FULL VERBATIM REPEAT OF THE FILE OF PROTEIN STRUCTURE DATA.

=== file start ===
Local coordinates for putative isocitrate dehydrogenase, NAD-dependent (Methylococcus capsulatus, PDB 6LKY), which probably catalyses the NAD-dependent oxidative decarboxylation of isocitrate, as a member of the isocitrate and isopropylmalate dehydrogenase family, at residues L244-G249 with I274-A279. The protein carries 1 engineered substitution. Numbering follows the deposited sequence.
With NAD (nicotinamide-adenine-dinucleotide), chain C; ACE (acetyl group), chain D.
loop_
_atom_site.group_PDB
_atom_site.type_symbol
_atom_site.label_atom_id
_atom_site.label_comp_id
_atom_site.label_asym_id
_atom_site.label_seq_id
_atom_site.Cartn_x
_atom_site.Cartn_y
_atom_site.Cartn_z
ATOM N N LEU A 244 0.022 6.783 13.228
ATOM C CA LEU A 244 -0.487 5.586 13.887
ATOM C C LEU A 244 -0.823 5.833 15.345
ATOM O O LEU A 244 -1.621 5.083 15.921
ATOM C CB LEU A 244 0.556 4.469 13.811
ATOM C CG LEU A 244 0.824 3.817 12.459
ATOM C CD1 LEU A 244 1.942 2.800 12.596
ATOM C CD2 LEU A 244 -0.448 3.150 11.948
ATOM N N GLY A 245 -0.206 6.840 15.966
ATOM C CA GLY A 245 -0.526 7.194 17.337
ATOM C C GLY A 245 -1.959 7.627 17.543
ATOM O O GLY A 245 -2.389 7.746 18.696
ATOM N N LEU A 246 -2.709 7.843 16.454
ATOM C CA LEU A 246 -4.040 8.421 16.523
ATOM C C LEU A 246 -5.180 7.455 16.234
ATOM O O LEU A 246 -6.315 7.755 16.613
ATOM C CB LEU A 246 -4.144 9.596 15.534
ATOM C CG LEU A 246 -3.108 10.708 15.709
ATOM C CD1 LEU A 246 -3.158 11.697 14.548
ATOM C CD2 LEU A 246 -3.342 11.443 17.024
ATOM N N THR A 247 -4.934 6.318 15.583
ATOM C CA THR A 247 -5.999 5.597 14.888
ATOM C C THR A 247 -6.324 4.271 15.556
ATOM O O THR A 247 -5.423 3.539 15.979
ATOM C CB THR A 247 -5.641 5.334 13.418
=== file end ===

Local coordinates for putative isocitrate dehydrogenase, NAD-dependent (Methylococcus capsulatus, PDB 6LKY), which probably catalyses the NAD-dependent oxidative decarboxylation of isocitrate, as a member of the isocitrate and isopropylmalate dehydrogenase family, at residues L244-G249 with I274-A279. The protein carries 1 engineered substitution. Numbering follows the deposited sequence.
With NAD (nicotinamide-adenine-dinucleotide), chain C; ACE (acetyl group), chain D.
loop_
_atom_site.group_PDB
_atom_site.type_symbol
_atom_site.label_atom_id
_atom_site.label_comp_id
_atom_site.label_asym_id
_atom_site.label_seq_id
_atom_site.Cartn_x
_atom_site.Cartn_y
_atom_site.Cartn_z
ATOM N N LEU A 244 0.022 6.783 13.228
ATOM C CA LEU A 244 -0.487 5.586 13.887
ATOM C C LEU A 244 -0.823 5.833 15.345
ATOM O O LEU A 244 -1.621 5.083 15.921
ATOM C CB LEU A 244 0.556 4.469 13.811
ATOM C CG LEU A 244 0.824 3.817 12.459
ATOM C CD1 LEU A 244 1.942 2.800 12.596
ATOM C CD2 LEU A 244 -0.448 3.150 11.948
ATOM N N GLY A 245 -0.206 6.840 15.966
ATOM C CA GLY A 245 -0.526 7.194 17.337
ATOM C C GLY A 245 -1.959 7.627 17.543
ATOM O O GLY A 245 -2.389 7.746 18.696
ATOM N N LEU A 246 -2.709 7.843 16.454
ATOM C CA LEU A 246 -4.040 8.421 16.523
ATOM C C LEU A 246 -5.180 7.455 16.234
ATOM O O LEU A 246 -6.315 7.755 16.613
ATOM C CB LEU A 246 -4.144 9.596 15.534
ATOM C CG LEU A 246 -3.108 10.708 15.709
ATOM C CD1 LEU A 246 -3.158 11.697 14.548
ATOM C CD2 LEU A 246 -3.342 11.443 17.024
ATOM N N THR A 247 -4.934 6.318 15.583
ATOM C CA THR A 247 -5.999 5.597 14.888
ATOM C C THR A 247 -6.324 4.271 15.556
ATOM O O THR A 247 -5.423 3.539 15.979
ATOM C CB THR A 247 -5.641 5.334 13.418